Scoliosis – a sideways curvature of the spine – is a condition you’ve most likely heard about, or perhaps you remember a quick scoliosis examination being performed when you were in middle school. According to the American Association of Neurological Surgeons, scoliosis is a condition that affects roughly 2-3% of the population, which is an estimated six to nine million people in the United States. While it can develop when a child is very young, the primary age for onset is 10-15 years old, often developing during the last growth spurt just before puberty.
Signs of Scoliosis
Signs and symptoms can include:
- Uneven shoulders
- One shoulder blade appears to be more prominent than the other
- An uneven waist
- A prominence on one side of the ribs or spine when bending forward
In most cases, scoliosis is mild. However, some curvatures can worsen as the person grows, and can become disabling. While mild cases often don’t need treatment, some cases may require wearing a brace to stop the curvature from worsening while others may need surgical intervention. Specific strengthening, balance, and stability exercises are always essential, and can often slow or stop the progression.
What Causes Pain?
Dealing with scoliosis as an adult can be a different experience. Adults more often experience more pain than younger patients. Adults are more likely to experience low back pain, stiffness, and fatigue. Chronic stress on the joints can lead to pain, strain, and early arthritic changes.
A normal spine is a series of vertebrae stacked neatly on top of one another with a disc of cartilage in between. This cartilage provides cushioning and gives you the flexibility to move. When a spine curves unnaturally due to scoliosis, these vertebrae tilt to one side which can cause pain through stretching or irritating nerves. It can also lead to muscle strain from affected posture.
There are different types of scoliosis. Structural scoliosis is caused by actual anatomical changes in the spine or other joints. This can be due to abnormalities that someone is born with, like spina bifida or an anatomically short leg. It can also be due to a traumatic injury, like a broken bone that causes a structural shifting of the pelvis and spine.
Functional scoliosis generally has a neuromuscular cause and is usually more responsive to conservative treatment and rehabilitation. It can develop from untreated or unidentified neuromuscular compensations elsewhere in the body that cause the spine to shift and bend abnormally. For example, an unstable foot or ankle can cause your hips and pelvis to be uneven causing the spinal muscles to contract unevenly from side to side. Another example is a head tilt from a neck injury that causes compensation from the neck down in order to maintain balance.
Can a Chiropractor Help?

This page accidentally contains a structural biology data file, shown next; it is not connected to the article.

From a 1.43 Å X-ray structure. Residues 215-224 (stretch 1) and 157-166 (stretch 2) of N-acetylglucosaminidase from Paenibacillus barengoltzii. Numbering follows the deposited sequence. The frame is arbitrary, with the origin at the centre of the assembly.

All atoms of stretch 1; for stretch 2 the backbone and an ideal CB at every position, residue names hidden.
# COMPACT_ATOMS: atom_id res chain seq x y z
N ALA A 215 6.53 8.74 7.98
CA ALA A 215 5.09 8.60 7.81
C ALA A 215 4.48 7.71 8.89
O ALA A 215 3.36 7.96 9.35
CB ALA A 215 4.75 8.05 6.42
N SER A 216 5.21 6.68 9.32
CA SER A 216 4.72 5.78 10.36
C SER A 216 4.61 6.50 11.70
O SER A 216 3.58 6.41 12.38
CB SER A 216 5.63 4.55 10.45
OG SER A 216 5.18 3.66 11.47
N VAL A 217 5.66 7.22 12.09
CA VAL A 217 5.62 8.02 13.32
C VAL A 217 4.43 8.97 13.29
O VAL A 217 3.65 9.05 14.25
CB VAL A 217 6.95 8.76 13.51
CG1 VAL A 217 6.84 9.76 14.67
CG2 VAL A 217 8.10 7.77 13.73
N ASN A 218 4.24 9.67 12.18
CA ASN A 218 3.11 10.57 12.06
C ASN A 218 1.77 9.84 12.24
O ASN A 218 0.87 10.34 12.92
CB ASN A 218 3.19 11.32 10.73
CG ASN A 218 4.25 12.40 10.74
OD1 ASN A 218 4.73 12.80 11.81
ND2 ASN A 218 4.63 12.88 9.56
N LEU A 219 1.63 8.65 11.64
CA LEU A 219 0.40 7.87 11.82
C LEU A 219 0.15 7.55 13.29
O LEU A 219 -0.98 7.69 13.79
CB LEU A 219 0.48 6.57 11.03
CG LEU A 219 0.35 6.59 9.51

Scoliosis can cause enough pain and discomfort to interfere with a person’s quality of life. The good news is that functional scoliosis is often very treatable and there are many options, including chiropractic care, that can alleviate pain and discomfort and improve one’s quality of life.
When caught in the early stages, functional scoliosis can be responsive to conservative rehabilitation with specific stability and strengthening exercises. Some types of structural scoliosis, however, may require surgery. With proper management, people with mild scoliosis can live a life of few limitations with proper care.
Chiropractic care will provide a way to manage pain and discomfort with treatment that is safe, non-invasive, and not dependent on prescription or over-the-counter pain medications.
One common treatment that a chiropractor can use is spinal adjustments. These adjustments help reduce misalignments in the spine that can cause inflammation and limit mobility. By increasing joint mobility, inflammation is then reduced, pain is lessened and your nervous system is in a better state to manage the symptoms caused by scoliosis. Adjustments combined with massage, stretching, and balance exercises can often bring relief to scoliosis patients depending on how severe their condition is.
However, not all treatments are created equal. It’s important to discuss your scoliosis diagnosis with your chiropractor before any adjustments or other treatment techniques to ensure they are experienced in treating the condition. Adjustments will need to be made to ensure your health and safety.
To see if chiropractic care is right for you, make an appointment today with Frederick Chiropractic Wellness. We can discuss a course of treatment that will not only help you improve your range of motion but alleviate any pain or discomfort you may be experiencing with your scoliosis.